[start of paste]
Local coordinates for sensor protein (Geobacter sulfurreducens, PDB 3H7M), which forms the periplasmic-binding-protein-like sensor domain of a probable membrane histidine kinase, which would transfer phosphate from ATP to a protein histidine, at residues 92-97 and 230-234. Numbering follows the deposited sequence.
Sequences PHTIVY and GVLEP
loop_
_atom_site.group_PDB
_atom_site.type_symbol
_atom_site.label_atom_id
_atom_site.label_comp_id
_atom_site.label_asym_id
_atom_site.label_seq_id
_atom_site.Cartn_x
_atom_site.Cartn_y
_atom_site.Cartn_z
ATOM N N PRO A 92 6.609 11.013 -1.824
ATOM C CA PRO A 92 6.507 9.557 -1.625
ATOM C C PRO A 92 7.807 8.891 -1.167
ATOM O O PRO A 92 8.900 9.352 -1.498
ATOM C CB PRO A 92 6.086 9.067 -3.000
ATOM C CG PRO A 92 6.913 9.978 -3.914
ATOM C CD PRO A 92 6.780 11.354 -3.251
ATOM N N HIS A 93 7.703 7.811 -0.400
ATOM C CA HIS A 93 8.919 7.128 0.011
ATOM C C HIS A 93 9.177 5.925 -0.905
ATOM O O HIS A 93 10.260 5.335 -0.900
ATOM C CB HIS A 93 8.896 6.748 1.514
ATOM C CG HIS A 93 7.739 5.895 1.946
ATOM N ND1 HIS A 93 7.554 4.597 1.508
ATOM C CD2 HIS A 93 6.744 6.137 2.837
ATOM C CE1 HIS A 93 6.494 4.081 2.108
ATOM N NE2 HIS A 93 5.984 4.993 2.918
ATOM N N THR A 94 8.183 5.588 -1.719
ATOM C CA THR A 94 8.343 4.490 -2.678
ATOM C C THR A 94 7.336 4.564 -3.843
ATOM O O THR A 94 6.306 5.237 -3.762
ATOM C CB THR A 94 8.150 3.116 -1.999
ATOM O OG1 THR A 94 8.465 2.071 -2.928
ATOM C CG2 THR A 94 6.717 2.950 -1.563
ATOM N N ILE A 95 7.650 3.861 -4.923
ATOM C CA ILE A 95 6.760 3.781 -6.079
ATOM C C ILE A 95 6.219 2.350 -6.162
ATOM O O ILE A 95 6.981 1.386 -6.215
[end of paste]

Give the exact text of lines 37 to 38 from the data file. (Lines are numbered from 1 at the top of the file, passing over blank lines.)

ATOM N N ILE A 95 7.650 3.861 -4.923
ATOM C CA ILE A 95 6.760 3.781 -6.079